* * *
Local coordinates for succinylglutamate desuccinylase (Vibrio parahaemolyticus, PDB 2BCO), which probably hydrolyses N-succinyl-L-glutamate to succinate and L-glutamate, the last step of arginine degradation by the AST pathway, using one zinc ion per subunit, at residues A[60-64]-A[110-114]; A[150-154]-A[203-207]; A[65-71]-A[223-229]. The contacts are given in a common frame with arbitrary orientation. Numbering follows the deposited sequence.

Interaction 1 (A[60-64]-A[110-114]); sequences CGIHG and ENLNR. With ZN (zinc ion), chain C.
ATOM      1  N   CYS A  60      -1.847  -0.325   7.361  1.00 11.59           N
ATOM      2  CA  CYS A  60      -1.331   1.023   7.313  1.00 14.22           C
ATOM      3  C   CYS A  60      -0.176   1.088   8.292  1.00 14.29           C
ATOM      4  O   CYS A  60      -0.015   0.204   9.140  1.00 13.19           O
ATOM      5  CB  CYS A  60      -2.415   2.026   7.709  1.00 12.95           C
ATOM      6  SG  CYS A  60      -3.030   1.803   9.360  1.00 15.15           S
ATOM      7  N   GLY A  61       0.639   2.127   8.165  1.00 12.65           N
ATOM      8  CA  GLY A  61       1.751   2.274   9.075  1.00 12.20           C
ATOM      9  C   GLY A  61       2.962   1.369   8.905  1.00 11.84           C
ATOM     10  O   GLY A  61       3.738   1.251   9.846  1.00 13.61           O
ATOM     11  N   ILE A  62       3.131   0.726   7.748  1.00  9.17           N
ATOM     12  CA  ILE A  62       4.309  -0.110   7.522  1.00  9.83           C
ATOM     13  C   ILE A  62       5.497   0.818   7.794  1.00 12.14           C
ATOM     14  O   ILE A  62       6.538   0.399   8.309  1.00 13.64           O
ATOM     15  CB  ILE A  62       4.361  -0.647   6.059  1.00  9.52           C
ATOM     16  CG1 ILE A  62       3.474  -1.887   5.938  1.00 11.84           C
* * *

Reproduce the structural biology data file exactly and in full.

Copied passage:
Local coordinates for succinylglutamate desuccinylase (Vibrio parahaemolyticus, PDB 2BCO), which probably hydrolyses N-succinyl-L-glutamate to succinate and L-glutamate, the last step of arginine degradation by the AST pathway, using one zinc ion per subunit, at residues A[60-64]-A[110-114]; A[150-154]-A[203-207]; A[65-71]-A[223-229]. The contacts are given in a common frame with arbitrary orientation. Numbering follows the deposited sequence.

Interaction 1 (A[60-64]-A[110-114]); sequences CGIHG and ENLNR. With ZN (zinc ion), chain C.
ATOM      1  N   CYS A  60      -1.847  -0.325   7.361  1.00 11.59           N
ATOM      2  CA  CYS A  60      -1.331   1.023   7.313  1.00 14.22           C
ATOM      3  C   CYS A  60      -0.176   1.088   8.292  1.00 14.29           C
ATOM      4  O   CYS A  60      -0.015   0.204   9.140  1.00 13.19           O
ATOM      5  CB  CYS A  60      -2.415   2.026   7.709  1.00 12.95           C
ATOM      6  SG  CYS A  60      -3.030   1.803   9.360  1.00 15.15           S
ATOM      7  N   GLY A  61       0.639   2.127   8.165  1.00 12.65           N
ATOM      8  CA  GLY A  61       1.751   2.274   9.075  1.00 12.20           C
ATOM      9  C   GLY A  61       2.962   1.369   8.905  1.00 11.84           C
ATOM     10  O   GLY A  61       3.738   1.251   9.846  1.00 13.61           O
ATOM     11  N   ILE A  62       3.131   0.726   7.748  1.00  9.17           N
ATOM     12  CA  ILE A  62       4.309  -0.110   7.522  1.00  9.83           C
ATOM     13  C   ILE A  62       5.497   0.818   7.794  1.00 12.14           C
ATOM     14  O   ILE A  62       6.538   0.399   8.309  1.00 13.64           O
ATOM     15  CB  ILE A  62       4.361  -0.647   6.059  1.00  9.52           C
ATOM     16  CG1 ILE A  62       3.474  -1.887   5.938  1.00 11.84           C